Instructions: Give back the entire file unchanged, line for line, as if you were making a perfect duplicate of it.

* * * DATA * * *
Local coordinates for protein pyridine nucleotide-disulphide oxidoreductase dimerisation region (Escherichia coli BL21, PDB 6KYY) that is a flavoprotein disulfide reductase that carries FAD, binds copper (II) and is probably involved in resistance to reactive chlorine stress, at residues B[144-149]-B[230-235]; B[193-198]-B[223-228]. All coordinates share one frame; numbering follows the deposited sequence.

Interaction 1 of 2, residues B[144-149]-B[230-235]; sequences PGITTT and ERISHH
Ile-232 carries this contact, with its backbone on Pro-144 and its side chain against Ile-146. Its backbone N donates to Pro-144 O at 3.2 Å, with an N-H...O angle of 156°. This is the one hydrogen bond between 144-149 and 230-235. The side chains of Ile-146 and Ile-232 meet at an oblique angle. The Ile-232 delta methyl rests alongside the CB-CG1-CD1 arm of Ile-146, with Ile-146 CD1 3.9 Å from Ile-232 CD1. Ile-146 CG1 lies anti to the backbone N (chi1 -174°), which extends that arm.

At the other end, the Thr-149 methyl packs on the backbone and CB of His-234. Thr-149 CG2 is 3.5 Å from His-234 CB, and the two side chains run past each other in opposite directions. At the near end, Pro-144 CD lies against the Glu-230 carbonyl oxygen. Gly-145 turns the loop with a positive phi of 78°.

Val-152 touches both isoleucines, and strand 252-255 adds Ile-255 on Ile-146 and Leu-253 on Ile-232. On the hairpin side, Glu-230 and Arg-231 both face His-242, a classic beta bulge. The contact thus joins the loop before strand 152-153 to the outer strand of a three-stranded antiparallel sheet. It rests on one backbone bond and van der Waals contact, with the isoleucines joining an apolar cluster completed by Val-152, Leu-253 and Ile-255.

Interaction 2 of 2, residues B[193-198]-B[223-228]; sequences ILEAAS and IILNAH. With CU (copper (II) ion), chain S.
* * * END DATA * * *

Local coordinates for protein pyridine nucleotide-disulphide oxidoreductase dimerisation region (Escherichia coli BL21, PDB 6KYY) that is a flavoprotein disulfide reductase that carries FAD, binds copper (II) and is probably involved in resistance to reactive chlorine stress, at residues B[144-149]-B[230-235]; B[193-198]-B[223-228]. All coordinates share one frame; numbering follows the deposited sequence.

Interaction 1 of 2, residues B[144-149]-B[230-235]; sequences PGITTT and ERISHH
Ile-232 carries this contact, with its backbone on Pro-144 and its side chain against Ile-146. Its backbone N donates to Pro-144 O at 3.2 Å, with an N-H...O angle of 156°. This is the one hydrogen bond between 144-149 and 230-235. The side chains of Ile-146 and Ile-232 meet at an oblique angle. The Ile-232 delta methyl rests alongside the CB-CG1-CD1 arm of Ile-146, with Ile-146 CD1 3.9 Å from Ile-232 CD1. Ile-146 CG1 lies anti to the backbone N (chi1 -174°), which extends that arm.

At the other end, the Thr-149 methyl packs on the backbone and CB of His-234. Thr-149 CG2 is 3.5 Å from His-234 CB, and the two side chains run past each other in opposite directions. At the near end, Pro-144 CD lies against the Glu-230 carbonyl oxygen. Gly-145 turns the loop with a positive phi of 78°.

Val-152 touches both isoleucines, and strand 252-255 adds Ile-255 on Ile-146 and Leu-253 on Ile-232. On the hairpin side, Glu-230 and Arg-231 both face His-242, a classic beta bulge. The contact thus joins the loop before strand 152-153 to the outer strand of a three-stranded antiparallel sheet. It rests on one backbone bond and van der Waals contact, with the isoleucines joining an apolar cluster completed by Val-152, Leu-253 and Ile-255.

Interaction 2 of 2, residues B[193-198]-B[223-228]; sequences ILEAAS and IILNAH. With CU (copper (II) ion), chain S.